This afternoon NVIDIA announced their plans for a public “GeForce Gaming Celebration” later this month, taking place amidst the Gamescom expo in Cologne, Germany. Promising talk of games and “spectacular surprises,” this marks the first real GeForce-branded event that NVIDIA has held this year, and just over two years since they’ve held such a large event opposite a major gaming expo.

The world’s biggest gaming expo, Gamescom 2018, runs August 21-25 in Cologne, Germany. And GeForce will loom large there -- at our Gamescom booth, Hall 10.1, Booth E-072; at our partners’ booths, powering the latest PC games; and at our own off-site GeForce Gaming Celebration that starts the day before [August 20th].

The event will be loaded with new, exclusive, hands-on demos of the hottest upcoming games, stage presentations from the world’s biggest game developers, and some spectacular surprises.

The timing of the event along with the vague description of what it’s about is sure to drive speculation about what exactly NVIDIA will have to show off, especially as we're approaching the end of NVIDIA's usual 24 - 30 month consumer product cycle. Their 2016 event opposite Dreamhack was of course the reveal of the GeForce 10 Series. And the date of this year’s event – August 20th – happens to be same day as the now redacted/canceled NVIDIA Hot Chips presentation about “NVIDIA’s Next Generation Mainstream GPU.”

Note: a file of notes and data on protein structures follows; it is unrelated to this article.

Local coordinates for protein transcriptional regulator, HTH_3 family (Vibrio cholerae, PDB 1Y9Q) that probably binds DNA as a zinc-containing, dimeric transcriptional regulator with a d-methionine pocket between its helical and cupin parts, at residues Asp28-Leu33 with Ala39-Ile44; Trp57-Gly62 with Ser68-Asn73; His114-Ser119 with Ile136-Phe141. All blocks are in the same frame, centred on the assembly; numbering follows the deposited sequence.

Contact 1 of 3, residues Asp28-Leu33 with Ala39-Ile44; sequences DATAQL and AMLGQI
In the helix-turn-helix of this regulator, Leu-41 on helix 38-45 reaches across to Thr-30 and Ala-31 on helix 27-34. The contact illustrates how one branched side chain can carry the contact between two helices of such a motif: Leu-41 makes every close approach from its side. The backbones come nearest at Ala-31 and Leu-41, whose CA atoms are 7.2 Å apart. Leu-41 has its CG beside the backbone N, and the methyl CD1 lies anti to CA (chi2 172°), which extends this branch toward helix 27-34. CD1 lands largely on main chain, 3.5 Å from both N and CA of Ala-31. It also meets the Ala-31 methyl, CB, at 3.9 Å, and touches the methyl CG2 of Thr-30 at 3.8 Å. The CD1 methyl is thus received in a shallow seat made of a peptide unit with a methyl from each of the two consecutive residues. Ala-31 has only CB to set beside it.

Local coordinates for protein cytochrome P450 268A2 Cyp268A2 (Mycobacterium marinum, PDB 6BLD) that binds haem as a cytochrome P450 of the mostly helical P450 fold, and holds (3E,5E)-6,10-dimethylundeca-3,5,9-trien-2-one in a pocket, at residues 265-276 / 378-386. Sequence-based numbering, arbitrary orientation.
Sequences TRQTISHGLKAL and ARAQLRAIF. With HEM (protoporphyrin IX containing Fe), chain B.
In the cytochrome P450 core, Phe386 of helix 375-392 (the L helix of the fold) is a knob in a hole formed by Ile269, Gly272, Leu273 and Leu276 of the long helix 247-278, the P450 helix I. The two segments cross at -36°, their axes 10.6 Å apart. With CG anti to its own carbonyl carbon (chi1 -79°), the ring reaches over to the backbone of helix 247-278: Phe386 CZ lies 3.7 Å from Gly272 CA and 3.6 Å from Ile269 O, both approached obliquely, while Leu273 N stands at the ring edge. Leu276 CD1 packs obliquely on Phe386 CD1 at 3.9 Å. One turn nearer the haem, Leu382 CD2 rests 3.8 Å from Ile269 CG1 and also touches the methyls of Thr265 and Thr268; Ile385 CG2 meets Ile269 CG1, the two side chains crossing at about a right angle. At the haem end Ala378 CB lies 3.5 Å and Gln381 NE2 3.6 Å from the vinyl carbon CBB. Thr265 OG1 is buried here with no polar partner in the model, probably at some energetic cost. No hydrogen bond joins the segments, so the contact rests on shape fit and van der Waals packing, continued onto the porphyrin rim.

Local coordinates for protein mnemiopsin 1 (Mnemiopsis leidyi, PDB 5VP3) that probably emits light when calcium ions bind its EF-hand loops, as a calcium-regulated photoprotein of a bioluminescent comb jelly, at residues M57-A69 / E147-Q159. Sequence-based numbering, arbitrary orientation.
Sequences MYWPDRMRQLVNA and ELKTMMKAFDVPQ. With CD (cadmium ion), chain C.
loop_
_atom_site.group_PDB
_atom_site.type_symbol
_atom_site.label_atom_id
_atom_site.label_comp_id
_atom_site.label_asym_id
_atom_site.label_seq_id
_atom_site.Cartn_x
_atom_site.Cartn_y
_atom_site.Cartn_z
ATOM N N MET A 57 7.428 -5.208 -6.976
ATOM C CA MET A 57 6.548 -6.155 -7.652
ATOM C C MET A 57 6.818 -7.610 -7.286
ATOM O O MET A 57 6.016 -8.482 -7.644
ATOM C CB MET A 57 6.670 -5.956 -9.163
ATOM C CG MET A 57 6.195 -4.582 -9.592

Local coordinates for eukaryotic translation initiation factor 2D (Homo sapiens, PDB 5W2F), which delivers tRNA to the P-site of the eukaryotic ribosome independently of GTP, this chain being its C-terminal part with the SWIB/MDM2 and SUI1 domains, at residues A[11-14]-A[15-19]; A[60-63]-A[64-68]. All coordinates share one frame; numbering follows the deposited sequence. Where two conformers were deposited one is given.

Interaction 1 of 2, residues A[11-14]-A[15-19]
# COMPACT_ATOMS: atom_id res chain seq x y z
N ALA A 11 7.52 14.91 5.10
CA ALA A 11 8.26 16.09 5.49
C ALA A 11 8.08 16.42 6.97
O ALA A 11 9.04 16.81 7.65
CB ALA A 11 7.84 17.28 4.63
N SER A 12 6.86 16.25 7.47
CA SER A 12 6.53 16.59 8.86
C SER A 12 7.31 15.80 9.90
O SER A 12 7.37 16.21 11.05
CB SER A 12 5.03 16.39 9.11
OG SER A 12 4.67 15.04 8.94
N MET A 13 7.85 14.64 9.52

For what it’s worth, NVIDIA’s 2016 teaser didn’t say anything about the event in advance – it was merely an invitation to an unnamed event – whereas this teaser specifically mentions games and surprises. So make of that what you will.

Meanwhile, as noted previously, this is a public event. So NVIDIA says that there is a limited amount of space for Gamescom attendees and other locals to register and catch the event in person. Otherwise like most other NVIDIA events, this event will be live streamed for the rest of the world, with the event kicking off at 6pm CET.

Source: NVIDIA

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  • MajGenRelativity - Tuesday, July 31, 2018 - link

    Alright. Then we should leave the high ends of both markets completely out of the discussion, and stick more to 1050/1060 level GPUs and i3-i5 level CPUs. In that case, the TDPs are far more comparable. 95W for highest powered i5 vs 120W for 1060, and 65W for i3 vs 75W for 1050Ti
  • philehidiot - Tuesday, July 31, 2018 - link

    Yeh I remember the days of single slot cards. Then double slot coolers came along and started blocking your PCI slots. Once mobo manufacturers starting shifting things around it became the accepted norm and we now even see the occasional triple slot card.

    I think the consumer is partly to blame in their ready acceptance. The whole "wow, my card is so powerful it needs a double sized cooler and two extra power cables" is almost a boast for many people as gaming hardware seems to edge towards implying excess (just look at the shape and size of "gaming" cases with their windows to show off your amazing, glow in the dark hardware). It's like a car having a giant spoiler and flared wheel arches. You might also stick a giant engine in there knowing full well it's overpowered, just for kicks.
  • PeachNCream - Tuesday, July 31, 2018 - link

    I think you're right in that we consumers ought to be shouldering much of the blame for the state that the PC enthusiast market is in today. What's produced is what sells and one article or another here on Anandtech pointed out that products with RGB offer better sales and higher margins, so we shouldn't be surprised. I've actually heard people brag about the number of power connectors and the size of the cooler on their graphics card and you're on point about it.